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    Elders' Blog - Entries from November 2012

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    ThuThursdayNovNovember15th2012 Staying Busy
    byDon Whipple Tagged Busyness Evangelism 0 comments Add comment



    I did it again. Yesterday someone greeted me with an enthusiastic, “How are you doing?” and I replied, “Staying busy.” Even if and when I am quite busy, for me it is typically a default response that is slightly better than “couldn’t be better.” I too frequently give in, as you may from time to time, to the pressures swirling around me that say busyness is next to godliness. I reply “crazy busy” and you congratulate me as if I have actually achieved something.

    A growing concern regarding busyness is its impact on our gospel witness. In our current Connection Group study of God-centered witnessing, we are learning that one of our most profound weaknesses very well may be that we are out of time. Our margins are as diminished as our physical and emotional energy. There is no more room on our plates. Our to-do list is overflowing with really good things. We believe that moving our friends, family members, and co-workers closer toward the cross involves time, but we jealously guard any time that we have which is not already taken. How did our choices result in such a fast paced life?

    Becoming a Contagious Christian by Bill Hybels is a refreshingly helpful book about effectively communicating our faith. In one chapter he writes about the powerful pull of compassion on the life of an unbeliever that many times results in an opportunity to share Christ with them. He points out a number of “compassion busters” as a way to measure your actual love and concern for people. One factor he raises is that of how we live our lives. He states that a “reason some of us end up with low compassion quotients is that we try to maintain an unhealthy pace of life.” Our lives go so fast and are so full that time to build or start friendships, respond meaningfully to hurting people, or even listen well to your neighbor is simply not there.

    A great line in this chapter is when Hybels writes referencing the Bible story of the Good Samaritan: “Knowing the demands and pressures associated with church work, I can almost hear the priest and the Levite whispering to themselves as they passed by the wounded traveler: ‘You think you’ve got problems? I’ve got six more meetings before sundown!’”

    Are you too busy? One way to measure it is to reflect on the time and energy you are currently investing in people around you to move them toward Christ and the transforming power of the cross. The New Testament writers used two words for time. One refers to a point in time such as what hour of the day it is. The other identifies time as an opportunity. Being prepared and eager to take advantage of an opportunity to minister grace and love to a person God brings across your path takes more time than you can usually afford if you measure time by your clock and calendar. The command is clear as the scriptures connect our view of busyness with our privilege toward outsiders: “Walk in wisdom toward outsiders, making the best use of the time: (Col.4:5).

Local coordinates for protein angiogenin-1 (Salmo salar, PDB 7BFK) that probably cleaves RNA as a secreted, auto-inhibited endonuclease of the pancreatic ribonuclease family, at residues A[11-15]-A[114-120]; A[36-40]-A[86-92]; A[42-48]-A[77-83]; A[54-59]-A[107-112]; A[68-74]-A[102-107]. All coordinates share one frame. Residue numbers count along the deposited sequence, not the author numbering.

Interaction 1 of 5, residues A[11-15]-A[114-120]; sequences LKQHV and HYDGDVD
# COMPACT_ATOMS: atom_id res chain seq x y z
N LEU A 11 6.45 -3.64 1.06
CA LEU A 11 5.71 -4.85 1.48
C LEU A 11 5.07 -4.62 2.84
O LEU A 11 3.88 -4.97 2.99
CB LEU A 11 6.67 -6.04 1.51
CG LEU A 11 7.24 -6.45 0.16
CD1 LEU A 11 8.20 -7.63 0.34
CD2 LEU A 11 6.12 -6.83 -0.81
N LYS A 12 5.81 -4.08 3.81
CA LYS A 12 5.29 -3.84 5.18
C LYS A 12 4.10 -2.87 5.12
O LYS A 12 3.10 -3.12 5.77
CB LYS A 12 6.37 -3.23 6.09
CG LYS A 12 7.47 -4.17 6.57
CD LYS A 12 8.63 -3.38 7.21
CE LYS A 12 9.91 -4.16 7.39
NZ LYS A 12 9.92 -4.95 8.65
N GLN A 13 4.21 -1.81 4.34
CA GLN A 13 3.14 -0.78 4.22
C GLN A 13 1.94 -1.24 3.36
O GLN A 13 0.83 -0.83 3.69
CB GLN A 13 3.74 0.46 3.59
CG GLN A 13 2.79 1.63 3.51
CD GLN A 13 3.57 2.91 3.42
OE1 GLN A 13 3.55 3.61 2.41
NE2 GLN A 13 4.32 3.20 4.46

Here are a few take-aways that may encourage you to some radical slowing down for the purpose of greater gospel satisfaction and joy:

    1. Find and read Hybel’s book. It is full of practical advice on how to become contagious.
    2. Read an outsiders perspective on busyness found here.
    3. Do a study on the life of Christ and busyness – the essay by Charles Hummel “Tyranny of the Urgent” is a helpful guide.
    4. Ask your Care Group to pray with you for God’s help to increase your love for lost people to the point where your pace of life is determined with them in focus.
    5. Plan now to insert some intentional “outsider opportunity” time in your holiday schedule.
    ThuThursdayNovNovember8th2012 This Market Is Always Up
    byDon Whipple Tagged Generosity Missions Money 0 comments Add comment



    Get your checkbook. Look at your accounts online. Do you know the numbers, amounts, or percentages of your financial investments in global missions? Whether it is similar to the widow’s 2 small copper coins (Luke 21:1-4) or the 50%-plus of wealthy Zacchaeus (Luke 19:1-10), we have the incredible opportunity to “make friends” in heaven with our wise and generous financial support of global missions (Luke 16:9).

    It quickens the pulse of a person saved by grace to consider the long-term growth potential of a few dollars invested so that a child can be rescued and told about Jesus, a student that has never touched a Bible can study it and become a God-worshipper or an entire people group can be exposed to a family of Christ-followers. The Bible is clear: a healthy understanding of God’s grace prompts a joyful generosity expressed in our giving to the Lord’s work (2 Cor. 8-9). Jesus is more than clear: his teaching is absolutely unsettling about money, faithfulness, investment, and serving mammon (Luke 16:10-13).

    In our recent ‘Blessed to Bless’ Missions conference we learned that we have 3 options regarding our response to God’s clear commission to make disciples of all nations. We learned that we can go, send, or disobey. While there is far more to sending than giving, let’s focus on that aspect of sending for a few moments. First, let’s think about global gospel investment strategy and then share a few insider tips about some sizzling opportunities with unlimited growth potential.

    What’s your sending investment strategy? Here’s a model that many find both helpful and faithful to biblical principles.